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Biochem Biophys Res Commun. 2003 May 9;304(3):551-9.

Mitochondria and ischemic reperfusion damage in the adult and in the developing brain.

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Department of Physiology, Perinatal Center, Göteborg University, P.O. Box 432, SE 405 30 Göteborg, Sweden.


The developing and the adult brain respond in similar ways to ischemia, but also display clear differences. For example, the relative contributions of necrosis and apoptosis to neuronal death may be different, such that apoptotic mechanisms would be more prevalent in the developing brain. During normal development, more than half of the neurons in some brain regions are removed through apoptosis, and effectors like caspase-3 are highly upregulated in the immature brain. Mitochondria are pivotal regulators of cell death through their role in energy production and calcium homeostasis, their capacity to release apoptogenic proteins and to produce reactive oxygen species. This review will summarize some of the current studies dealing with mitochondria-related mechanisms of ischemic brain damage, with special reference to developmental aspects.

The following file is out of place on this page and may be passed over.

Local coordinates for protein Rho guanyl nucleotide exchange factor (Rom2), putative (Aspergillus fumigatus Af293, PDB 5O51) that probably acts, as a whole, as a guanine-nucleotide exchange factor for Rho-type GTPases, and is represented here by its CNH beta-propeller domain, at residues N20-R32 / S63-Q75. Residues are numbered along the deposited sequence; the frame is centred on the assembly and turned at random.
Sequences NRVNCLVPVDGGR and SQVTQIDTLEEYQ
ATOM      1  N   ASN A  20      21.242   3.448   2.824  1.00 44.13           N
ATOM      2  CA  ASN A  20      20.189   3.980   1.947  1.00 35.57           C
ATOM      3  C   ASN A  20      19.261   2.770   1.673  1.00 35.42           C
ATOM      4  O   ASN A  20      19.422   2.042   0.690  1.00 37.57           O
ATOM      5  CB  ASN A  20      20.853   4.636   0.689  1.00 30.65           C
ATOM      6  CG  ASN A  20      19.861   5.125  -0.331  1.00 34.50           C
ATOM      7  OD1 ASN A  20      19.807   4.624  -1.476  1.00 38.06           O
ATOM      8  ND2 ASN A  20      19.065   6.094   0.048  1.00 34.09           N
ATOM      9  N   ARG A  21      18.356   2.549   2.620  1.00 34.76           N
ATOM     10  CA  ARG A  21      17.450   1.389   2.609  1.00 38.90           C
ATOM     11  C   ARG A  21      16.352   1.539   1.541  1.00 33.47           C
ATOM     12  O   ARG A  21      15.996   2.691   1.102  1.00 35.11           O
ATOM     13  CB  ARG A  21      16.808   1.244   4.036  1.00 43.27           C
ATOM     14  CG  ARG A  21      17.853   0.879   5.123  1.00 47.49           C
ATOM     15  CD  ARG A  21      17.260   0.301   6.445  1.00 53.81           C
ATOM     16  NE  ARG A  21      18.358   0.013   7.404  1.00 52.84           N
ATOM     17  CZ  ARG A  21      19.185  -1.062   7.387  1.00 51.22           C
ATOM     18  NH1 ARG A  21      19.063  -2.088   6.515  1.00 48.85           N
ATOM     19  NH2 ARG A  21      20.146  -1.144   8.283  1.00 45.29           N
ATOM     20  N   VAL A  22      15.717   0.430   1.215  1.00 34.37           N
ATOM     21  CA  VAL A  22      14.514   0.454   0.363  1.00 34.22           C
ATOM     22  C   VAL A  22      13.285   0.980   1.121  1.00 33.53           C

[Indexed for MEDLINE]

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